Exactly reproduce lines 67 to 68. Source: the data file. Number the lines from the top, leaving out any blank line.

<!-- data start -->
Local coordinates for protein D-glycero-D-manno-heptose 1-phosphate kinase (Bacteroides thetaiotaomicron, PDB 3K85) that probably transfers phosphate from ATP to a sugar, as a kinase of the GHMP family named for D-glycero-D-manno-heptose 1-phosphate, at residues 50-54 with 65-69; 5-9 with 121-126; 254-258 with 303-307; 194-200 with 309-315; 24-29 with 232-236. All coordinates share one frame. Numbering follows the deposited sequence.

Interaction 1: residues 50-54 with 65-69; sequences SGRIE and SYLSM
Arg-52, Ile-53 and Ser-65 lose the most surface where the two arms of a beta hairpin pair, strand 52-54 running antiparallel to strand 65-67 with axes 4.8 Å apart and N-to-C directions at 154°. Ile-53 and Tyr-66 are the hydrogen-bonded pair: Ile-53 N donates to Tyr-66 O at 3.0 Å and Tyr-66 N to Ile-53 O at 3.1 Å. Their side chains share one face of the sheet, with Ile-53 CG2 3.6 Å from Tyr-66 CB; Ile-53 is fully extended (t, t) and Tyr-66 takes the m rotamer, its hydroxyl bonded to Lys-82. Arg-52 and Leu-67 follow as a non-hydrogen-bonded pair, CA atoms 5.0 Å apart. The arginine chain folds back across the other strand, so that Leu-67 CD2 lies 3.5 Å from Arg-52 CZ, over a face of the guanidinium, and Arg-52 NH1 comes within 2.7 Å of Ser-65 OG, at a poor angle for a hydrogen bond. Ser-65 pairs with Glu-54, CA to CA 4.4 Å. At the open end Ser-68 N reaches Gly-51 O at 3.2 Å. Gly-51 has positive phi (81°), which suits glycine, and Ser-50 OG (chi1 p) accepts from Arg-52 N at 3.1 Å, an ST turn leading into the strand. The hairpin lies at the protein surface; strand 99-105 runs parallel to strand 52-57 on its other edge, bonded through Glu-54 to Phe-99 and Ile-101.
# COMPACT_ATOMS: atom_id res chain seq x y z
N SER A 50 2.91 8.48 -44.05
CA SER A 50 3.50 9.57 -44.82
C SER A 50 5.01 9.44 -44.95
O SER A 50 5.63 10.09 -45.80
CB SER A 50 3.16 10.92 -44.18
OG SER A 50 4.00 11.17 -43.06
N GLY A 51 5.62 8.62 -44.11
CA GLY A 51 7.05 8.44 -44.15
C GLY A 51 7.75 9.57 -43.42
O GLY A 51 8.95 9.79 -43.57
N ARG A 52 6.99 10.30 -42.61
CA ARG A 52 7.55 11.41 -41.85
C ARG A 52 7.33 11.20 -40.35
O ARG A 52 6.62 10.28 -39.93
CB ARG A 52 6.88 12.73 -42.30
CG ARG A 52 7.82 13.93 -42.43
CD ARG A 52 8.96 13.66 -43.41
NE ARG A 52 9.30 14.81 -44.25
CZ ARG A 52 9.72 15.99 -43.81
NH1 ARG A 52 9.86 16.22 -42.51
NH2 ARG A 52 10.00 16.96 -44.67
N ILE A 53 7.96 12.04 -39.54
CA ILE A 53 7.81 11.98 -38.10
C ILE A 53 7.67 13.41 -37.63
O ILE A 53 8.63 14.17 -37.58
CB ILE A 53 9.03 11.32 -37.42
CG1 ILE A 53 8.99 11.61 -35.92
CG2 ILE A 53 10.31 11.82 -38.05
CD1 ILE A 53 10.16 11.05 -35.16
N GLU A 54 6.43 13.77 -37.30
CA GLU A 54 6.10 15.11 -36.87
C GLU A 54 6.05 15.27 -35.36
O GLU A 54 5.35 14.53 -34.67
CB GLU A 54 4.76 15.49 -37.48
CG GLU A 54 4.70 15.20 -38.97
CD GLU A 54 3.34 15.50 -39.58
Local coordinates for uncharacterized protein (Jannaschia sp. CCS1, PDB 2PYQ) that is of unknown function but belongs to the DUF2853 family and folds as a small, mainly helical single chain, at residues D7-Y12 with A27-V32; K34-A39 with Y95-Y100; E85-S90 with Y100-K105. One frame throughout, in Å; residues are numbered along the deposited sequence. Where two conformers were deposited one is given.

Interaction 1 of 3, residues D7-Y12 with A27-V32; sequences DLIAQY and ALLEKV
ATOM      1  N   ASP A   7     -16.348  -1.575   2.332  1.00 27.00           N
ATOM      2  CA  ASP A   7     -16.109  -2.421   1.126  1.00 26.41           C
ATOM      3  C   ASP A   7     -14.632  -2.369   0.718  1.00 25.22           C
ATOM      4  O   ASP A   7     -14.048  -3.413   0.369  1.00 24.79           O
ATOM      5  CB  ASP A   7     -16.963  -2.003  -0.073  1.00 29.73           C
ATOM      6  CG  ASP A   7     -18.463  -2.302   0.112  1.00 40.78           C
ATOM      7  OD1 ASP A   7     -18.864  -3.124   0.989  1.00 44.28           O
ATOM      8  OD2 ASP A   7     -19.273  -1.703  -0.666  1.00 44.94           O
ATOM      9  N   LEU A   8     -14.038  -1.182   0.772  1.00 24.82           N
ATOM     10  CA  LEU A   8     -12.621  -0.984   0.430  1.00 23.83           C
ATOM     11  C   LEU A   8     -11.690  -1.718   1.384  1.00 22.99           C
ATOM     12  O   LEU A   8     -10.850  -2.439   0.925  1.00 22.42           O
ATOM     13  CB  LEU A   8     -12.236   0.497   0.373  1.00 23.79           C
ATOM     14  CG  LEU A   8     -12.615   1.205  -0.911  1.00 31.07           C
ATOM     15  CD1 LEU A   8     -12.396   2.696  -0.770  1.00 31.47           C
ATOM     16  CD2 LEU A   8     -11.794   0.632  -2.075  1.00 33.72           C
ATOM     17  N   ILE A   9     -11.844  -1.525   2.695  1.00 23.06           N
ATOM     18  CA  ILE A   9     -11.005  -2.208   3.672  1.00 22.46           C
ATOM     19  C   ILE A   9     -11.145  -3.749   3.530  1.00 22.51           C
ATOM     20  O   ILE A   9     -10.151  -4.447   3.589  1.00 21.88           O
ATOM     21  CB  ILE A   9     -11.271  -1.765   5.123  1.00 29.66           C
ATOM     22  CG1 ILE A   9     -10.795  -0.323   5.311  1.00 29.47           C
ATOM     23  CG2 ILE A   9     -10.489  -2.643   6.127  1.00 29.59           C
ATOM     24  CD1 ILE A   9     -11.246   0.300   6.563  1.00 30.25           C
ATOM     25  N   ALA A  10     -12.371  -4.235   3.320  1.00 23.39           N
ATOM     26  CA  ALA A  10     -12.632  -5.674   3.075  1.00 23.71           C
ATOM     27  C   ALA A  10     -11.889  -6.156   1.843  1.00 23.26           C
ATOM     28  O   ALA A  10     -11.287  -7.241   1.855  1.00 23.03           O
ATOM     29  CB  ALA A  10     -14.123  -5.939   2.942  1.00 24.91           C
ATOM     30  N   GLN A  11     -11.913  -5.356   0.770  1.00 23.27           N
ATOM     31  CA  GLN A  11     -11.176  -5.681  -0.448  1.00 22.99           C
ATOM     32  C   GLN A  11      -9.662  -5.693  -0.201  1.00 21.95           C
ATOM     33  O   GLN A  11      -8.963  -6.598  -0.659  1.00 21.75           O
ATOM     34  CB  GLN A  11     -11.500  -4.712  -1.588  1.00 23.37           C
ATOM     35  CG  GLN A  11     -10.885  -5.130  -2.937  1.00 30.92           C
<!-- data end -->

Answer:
ATOM     25  N   ALA A  10     -12.371  -4.235   3.320  1.00 23.39           N
ATOM     26  CA  ALA A  10     -12.632  -5.674   3.075  1.00 23.71           C